To ask others how God plays out in our lives is to talk and listen to stories; a multitude of broad ranging stories.  We all live storied lives, and our primary means of knowing God and Jesus comes from the stories of the Bible.  In conversations we each bring our perceptions of how the stories of God that come to our mind fit the stories of our own life experiences – and vice versa!  As we connect our narratives into a co-authored version of a larger story, we gain perspectives on how God lives in the lives of people all around us.

For instance, if two people are having a discussion about the role of religion in their lives, one may read the words in the Bible literally, whereas the other may read them contextually;  One person may focus on God’s love for herself, whereas the other person might explore God’s law for the way he treats his  conversational partner, a neighbor, as himself;  One person may seek the mystery of God, whereas his conversational partner may marvel at how God created each of us so that believing in Him is possible.     But these differences are not opposites, as I tried at first to pretend in my course on Buffalo Bill; they are alternative ways of answering common questions.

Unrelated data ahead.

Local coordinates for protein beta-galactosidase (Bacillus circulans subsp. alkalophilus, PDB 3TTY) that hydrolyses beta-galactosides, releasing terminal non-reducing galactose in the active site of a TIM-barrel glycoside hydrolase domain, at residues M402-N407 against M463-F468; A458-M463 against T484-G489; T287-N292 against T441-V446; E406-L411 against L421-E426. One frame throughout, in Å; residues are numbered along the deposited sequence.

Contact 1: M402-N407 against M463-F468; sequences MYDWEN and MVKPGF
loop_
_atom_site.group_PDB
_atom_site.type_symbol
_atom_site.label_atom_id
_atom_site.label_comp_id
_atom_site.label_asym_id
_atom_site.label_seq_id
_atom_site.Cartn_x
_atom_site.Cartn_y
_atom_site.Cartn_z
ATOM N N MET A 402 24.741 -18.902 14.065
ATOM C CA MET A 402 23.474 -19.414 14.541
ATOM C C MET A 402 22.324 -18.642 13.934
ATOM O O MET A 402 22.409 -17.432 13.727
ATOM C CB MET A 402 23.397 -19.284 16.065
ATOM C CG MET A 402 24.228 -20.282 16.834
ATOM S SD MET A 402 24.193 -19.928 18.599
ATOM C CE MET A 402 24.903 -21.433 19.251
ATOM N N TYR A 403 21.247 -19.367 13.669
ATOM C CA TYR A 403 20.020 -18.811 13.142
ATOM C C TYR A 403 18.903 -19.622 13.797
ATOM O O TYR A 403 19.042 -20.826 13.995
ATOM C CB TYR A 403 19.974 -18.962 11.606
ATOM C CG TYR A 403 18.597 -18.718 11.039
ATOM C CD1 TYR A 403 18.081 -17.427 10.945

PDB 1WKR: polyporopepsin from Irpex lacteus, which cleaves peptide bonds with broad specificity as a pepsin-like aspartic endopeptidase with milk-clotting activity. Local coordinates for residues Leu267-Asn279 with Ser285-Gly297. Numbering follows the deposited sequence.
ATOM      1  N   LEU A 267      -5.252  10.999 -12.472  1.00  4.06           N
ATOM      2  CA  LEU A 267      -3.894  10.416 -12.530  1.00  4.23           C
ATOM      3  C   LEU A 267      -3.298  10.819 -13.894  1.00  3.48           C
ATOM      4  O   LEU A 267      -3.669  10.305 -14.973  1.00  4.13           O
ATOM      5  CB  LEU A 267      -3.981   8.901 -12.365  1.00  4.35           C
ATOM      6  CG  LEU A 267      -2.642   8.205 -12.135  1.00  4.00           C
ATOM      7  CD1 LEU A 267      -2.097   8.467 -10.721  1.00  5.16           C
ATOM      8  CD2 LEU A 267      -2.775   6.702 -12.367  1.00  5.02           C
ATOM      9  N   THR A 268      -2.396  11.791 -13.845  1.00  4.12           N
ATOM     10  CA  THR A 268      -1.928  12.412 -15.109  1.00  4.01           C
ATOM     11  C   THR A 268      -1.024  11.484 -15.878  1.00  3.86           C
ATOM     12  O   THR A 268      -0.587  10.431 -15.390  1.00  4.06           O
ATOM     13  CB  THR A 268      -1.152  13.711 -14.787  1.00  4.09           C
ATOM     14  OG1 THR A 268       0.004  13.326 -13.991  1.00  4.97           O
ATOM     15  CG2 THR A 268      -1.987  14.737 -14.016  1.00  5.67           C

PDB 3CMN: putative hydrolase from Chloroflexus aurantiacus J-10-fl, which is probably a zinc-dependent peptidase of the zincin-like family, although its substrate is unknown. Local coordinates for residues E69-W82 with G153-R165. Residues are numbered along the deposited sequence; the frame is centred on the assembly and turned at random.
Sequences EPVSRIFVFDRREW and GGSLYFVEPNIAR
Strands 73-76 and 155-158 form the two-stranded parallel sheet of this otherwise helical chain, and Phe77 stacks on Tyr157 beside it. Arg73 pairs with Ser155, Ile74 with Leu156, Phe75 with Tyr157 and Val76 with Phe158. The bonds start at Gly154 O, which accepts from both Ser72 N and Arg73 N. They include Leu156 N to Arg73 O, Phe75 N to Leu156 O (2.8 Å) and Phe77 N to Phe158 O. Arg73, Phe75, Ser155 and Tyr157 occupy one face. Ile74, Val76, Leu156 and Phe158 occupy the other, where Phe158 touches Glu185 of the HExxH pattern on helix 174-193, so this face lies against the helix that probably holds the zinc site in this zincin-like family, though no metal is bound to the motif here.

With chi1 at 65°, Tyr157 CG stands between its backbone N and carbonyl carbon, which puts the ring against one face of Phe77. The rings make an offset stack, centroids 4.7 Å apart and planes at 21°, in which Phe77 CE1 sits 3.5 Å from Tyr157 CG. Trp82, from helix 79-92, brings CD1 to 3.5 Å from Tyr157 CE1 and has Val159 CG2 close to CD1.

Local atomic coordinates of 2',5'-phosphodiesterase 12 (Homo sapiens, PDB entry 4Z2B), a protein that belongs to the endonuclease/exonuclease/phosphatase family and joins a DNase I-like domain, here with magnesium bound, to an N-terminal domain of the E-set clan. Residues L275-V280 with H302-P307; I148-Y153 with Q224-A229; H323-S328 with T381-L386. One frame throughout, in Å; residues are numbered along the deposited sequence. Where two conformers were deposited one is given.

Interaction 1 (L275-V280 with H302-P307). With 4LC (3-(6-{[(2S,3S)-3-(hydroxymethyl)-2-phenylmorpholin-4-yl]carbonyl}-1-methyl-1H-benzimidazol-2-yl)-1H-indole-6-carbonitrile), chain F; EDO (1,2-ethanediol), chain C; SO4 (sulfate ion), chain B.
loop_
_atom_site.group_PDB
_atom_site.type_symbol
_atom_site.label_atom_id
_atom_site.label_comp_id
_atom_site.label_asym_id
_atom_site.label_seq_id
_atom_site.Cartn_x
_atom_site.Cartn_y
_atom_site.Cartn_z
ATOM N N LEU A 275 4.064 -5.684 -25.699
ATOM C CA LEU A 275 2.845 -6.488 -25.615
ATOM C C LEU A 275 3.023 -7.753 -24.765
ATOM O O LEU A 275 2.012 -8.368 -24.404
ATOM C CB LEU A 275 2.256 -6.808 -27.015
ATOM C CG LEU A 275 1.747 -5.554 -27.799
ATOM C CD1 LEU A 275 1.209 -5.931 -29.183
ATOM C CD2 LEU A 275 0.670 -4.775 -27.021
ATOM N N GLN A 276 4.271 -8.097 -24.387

These differences are not in competition with each other, the two conversational partners are, presumably, both on the same journey.  Differences are not a matter of faith being external or internal, faith is necessarily both, concomitantly.   The differences between these two conversational partners are not in conflict, they form a whole picture of God in the lives of people -- together.